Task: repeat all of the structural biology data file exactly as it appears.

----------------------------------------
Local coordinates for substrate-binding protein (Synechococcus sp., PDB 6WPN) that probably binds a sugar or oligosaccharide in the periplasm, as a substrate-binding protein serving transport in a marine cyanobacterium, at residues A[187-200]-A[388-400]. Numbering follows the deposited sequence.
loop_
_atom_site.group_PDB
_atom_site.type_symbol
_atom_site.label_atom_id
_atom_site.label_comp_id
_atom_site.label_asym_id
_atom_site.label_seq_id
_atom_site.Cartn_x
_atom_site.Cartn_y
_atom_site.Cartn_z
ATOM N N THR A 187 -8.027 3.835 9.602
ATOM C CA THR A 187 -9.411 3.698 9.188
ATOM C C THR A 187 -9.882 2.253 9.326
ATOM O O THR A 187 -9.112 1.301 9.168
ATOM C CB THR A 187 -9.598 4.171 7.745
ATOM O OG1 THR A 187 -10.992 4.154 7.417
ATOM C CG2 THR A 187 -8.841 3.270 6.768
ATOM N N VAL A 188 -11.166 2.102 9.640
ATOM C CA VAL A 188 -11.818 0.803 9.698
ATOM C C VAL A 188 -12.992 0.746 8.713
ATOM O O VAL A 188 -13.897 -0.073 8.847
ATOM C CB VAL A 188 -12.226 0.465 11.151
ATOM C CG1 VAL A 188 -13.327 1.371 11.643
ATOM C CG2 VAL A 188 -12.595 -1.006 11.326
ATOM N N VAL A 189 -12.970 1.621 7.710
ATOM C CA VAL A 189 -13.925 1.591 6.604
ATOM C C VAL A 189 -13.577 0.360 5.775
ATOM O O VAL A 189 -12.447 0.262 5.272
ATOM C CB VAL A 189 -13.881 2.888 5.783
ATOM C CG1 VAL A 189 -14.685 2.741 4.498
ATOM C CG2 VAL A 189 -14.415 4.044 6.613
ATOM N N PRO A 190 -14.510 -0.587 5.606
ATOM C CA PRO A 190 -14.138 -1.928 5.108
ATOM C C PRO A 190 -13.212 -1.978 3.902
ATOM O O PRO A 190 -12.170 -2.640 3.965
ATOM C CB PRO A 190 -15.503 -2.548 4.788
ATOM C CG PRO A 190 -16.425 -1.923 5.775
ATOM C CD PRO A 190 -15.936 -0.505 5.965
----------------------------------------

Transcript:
Local coordinates for substrate-binding protein (Synechococcus sp., PDB 6WPN) that probably binds a sugar or oligosaccharide in the periplasm, as a substrate-binding protein serving transport in a marine cyanobacterium, at residues A[187-200]-A[388-400]. Numbering follows the deposited sequence.
loop_
_atom_site.group_PDB
_atom_site.type_symbol
_atom_site.label_atom_id
_atom_site.label_comp_id
_atom_site.label_asym_id
_atom_site.label_seq_id
_atom_site.Cartn_x
_atom_site.Cartn_y
_atom_site.Cartn_z
ATOM N N THR A 187 -8.027 3.835 9.602
ATOM C CA THR A 187 -9.411 3.698 9.188
ATOM C C THR A 187 -9.882 2.253 9.326
ATOM O O THR A 187 -9.112 1.301 9.168
ATOM C CB THR A 187 -9.598 4.171 7.745
ATOM O OG1 THR A 187 -10.992 4.154 7.417
ATOM C CG2 THR A 187 -8.841 3.270 6.768
ATOM N N VAL A 188 -11.166 2.102 9.640
ATOM C CA VAL A 188 -11.818 0.803 9.698
ATOM C C VAL A 188 -12.992 0.746 8.713
ATOM O O VAL A 188 -13.897 -0.073 8.847
ATOM C CB VAL A 188 -12.226 0.465 11.151
ATOM C CG1 VAL A 188 -13.327 1.371 11.643
ATOM C CG2 VAL A 188 -12.595 -1.006 11.326
ATOM N N VAL A 189 -12.970 1.621 7.710
ATOM C CA VAL A 189 -13.925 1.591 6.604
ATOM C C VAL A 189 -13.577 0.360 5.775
ATOM O O VAL A 189 -12.447 0.262 5.272
ATOM C CB VAL A 189 -13.881 2.888 5.783
ATOM C CG1 VAL A 189 -14.685 2.741 4.498
ATOM C CG2 VAL A 189 -14.415 4.044 6.613
ATOM N N PRO A 190 -14.510 -0.587 5.606
ATOM C CA PRO A 190 -14.138 -1.928 5.108
ATOM C C PRO A 190 -13.212 -1.978 3.902
ATOM O O PRO A 190 -12.170 -2.640 3.965
ATOM C CB PRO A 190 -15.503 -2.548 4.788
ATOM C CG PRO A 190 -16.425 -1.923 5.775
ATOM C CD PRO A 190 -15.936 -0.505 5.965